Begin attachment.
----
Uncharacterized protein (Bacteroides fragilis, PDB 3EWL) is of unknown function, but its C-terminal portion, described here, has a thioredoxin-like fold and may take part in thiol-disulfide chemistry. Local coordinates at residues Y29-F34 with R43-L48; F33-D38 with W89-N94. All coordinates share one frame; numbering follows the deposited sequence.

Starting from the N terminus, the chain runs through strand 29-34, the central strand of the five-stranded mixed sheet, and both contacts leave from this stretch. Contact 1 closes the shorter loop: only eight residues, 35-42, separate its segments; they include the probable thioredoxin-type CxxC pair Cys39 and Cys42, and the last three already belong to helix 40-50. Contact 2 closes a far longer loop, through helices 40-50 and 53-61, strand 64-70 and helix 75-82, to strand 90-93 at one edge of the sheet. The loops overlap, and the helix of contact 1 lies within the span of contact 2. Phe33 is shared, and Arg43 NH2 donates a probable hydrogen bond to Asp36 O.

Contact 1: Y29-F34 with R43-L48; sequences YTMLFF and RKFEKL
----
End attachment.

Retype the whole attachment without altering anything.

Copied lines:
Uncharacterized protein (Bacteroides fragilis, PDB 3EWL) is of unknown function, but its C-terminal portion, described here, has a thioredoxin-like fold and may take part in thiol-disulfide chemistry. Local coordinates at residues Y29-F34 with R43-L48; F33-D38 with W89-N94. All coordinates share one frame; numbering follows the deposited sequence.

Starting from the N terminus, the chain runs through strand 29-34, the central strand of the five-stranded mixed sheet, and both contacts leave from this stretch. Contact 1 closes the shorter loop: only eight residues, 35-42, separate its segments; they include the probable thioredoxin-type CxxC pair Cys39 and Cys42, and the last three already belong to helix 40-50. Contact 2 closes a far longer loop, through helices 40-50 and 53-61, strand 64-70 and helix 75-82, to strand 90-93 at one edge of the sheet. The loops overlap, and the helix of contact 1 lies within the span of contact 2. Phe33 is shared, and Arg43 NH2 donates a probable hydrogen bond to Asp36 O.

Contact 1: Y29-F34 with R43-L48; sequences YTMLFF and RKFEKL